Orlando Tragedy Sharpens Relevance of Holocaust Training

Jun 15, 2016

Some Leon County teachers turned into students this week as they received a crash course in how to teach their own students about the Holocaust. That training program gained new relevance because of this past weekend’s tragedy in Orlando.

Dr. Mary Johnson speaks to Leon County teachers during the two-day Holocaust conference at FSU's Turnbull Center.
Credit Tom Flanigan

The two-day session at FSU’S Turnbull Center was hosted by HERC (Holocaust Education Resource Council). The main presenter for the occasion was Dr. Mary Johnson. She’s senior historian with the international education organization “Facing History and Ourselves.”

“We looked at the mandate for the state of Florida in terms of teaching about the Holocaust and it says right there, we’re teaching about hatred, racism, prejudice, etc., because all of that comes out of looking at this period in history so that it allows us to talk about it and think about it in another period of time,” she explained before the beginning of her presentation on the conference’s second day.

But Johnson was quick to point out the events of recent days add a “breaking news” relevance to the discussion of what happened in Nazi Germany those many years ago.

“Yes, there is a lot of connection to it,” she agreed. “It’s not the same, but certainly the business of one group turning against another is very much connected within this history.”

One of the great questions surrounding the Holocaust is “How did it happen?” Johnson said the marshaling of blame and hatred against the Jews and other “enemies of the Reich” was an incremental process.

“We talk about a concept called the ‘Universe of Obligation’,” she offered. “So who do you care about when something bad happens? Your family, your friends, your neighborhood…how far does that go? And do you think about ‘the other’ or vice versa? So how do you get the mutual respect among people. You can do that by looking at the Holocaust”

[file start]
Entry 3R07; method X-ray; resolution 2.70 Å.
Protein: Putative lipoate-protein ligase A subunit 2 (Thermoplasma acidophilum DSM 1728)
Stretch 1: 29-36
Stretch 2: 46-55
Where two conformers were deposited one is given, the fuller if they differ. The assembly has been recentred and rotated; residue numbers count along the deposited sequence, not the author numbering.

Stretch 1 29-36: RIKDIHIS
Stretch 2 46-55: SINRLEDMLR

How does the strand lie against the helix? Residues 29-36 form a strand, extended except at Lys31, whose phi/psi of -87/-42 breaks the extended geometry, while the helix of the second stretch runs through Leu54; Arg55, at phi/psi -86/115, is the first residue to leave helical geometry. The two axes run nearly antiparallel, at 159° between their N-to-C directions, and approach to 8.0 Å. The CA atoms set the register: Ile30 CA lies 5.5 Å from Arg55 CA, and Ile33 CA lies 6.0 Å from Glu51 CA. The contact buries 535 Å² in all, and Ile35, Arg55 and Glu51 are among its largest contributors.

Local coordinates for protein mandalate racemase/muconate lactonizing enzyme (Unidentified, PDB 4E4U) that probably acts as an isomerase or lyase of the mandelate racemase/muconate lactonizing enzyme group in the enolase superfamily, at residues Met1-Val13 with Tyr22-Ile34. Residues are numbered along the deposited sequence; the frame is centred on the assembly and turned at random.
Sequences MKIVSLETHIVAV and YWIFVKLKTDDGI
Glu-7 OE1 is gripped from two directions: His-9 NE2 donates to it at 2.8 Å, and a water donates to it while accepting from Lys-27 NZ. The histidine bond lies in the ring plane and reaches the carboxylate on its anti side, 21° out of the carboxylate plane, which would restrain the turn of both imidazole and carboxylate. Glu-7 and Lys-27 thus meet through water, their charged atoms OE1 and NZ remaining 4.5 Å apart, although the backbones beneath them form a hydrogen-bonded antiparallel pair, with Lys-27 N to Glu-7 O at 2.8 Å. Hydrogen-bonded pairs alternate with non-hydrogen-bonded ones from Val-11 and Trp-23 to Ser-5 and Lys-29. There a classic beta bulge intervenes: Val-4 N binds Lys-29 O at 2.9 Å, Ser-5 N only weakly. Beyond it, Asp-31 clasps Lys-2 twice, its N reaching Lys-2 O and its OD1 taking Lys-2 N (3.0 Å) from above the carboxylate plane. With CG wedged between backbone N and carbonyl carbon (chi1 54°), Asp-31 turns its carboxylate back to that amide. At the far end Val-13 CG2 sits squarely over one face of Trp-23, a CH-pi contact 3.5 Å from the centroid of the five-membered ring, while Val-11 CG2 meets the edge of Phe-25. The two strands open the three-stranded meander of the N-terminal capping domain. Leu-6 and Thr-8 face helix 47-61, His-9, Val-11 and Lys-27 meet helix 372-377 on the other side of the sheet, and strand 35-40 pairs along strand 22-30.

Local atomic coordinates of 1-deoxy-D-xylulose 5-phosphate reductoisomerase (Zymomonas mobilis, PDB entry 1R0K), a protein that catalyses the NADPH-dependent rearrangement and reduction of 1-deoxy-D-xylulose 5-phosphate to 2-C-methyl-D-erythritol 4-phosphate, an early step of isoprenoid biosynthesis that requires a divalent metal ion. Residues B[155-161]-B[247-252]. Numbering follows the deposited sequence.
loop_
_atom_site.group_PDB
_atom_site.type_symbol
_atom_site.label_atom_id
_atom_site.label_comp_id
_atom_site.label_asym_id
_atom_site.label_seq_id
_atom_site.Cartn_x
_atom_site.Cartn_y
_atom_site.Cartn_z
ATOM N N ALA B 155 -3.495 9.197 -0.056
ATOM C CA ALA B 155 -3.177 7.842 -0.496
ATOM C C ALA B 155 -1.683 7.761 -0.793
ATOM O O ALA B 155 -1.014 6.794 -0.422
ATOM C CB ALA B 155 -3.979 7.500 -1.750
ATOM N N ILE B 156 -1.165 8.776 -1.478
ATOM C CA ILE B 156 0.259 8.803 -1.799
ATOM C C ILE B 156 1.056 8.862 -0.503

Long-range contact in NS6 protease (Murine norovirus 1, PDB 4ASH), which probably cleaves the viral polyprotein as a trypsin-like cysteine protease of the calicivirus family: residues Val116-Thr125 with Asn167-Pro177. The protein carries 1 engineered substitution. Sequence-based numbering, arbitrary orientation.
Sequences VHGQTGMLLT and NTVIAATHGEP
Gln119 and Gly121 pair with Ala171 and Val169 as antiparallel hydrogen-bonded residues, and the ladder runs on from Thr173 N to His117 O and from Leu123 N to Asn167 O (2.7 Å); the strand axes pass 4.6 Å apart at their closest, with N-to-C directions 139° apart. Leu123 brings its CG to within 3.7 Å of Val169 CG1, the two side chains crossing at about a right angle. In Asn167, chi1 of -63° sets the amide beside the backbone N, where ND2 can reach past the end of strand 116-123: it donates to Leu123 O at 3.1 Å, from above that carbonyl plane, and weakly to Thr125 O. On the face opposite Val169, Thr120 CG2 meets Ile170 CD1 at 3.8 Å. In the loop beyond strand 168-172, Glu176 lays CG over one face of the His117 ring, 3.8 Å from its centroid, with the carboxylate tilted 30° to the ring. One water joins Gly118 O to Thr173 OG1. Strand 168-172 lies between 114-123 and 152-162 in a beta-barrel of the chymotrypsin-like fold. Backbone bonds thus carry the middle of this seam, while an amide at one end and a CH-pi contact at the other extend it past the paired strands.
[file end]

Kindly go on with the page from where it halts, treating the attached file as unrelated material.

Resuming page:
She outlined how the German peoples’ “Universe of Obligation” slowly shrank as the government steadily excluded various groups of being worthy of human consideration. But how do real teachers communicate these ideas to actual school kids? Dionne Smith teaches Leon County’s first basic civics curriculum to kindergarten through fifth grade students at Gilchrist Elementary School. She said the key is to get the kids to care about an ever-expanding circle of other people.

“To be a citizen of the United States or a citizen of this world, and work together with one another and not against. It’s the only way to live; it’s the only way to be!” she exclaimed. “I just want more awareness and the earlier we catch the kids and have them understand how important it is to be kind to one another, I think this world will be a better place.”

That place, hoped educators like Smith and Johnson, will be able to better avoid the distrust, fear and hatred that divides people and provided, more than 80-years ago, the fertile ground from which sprang the Holocaust.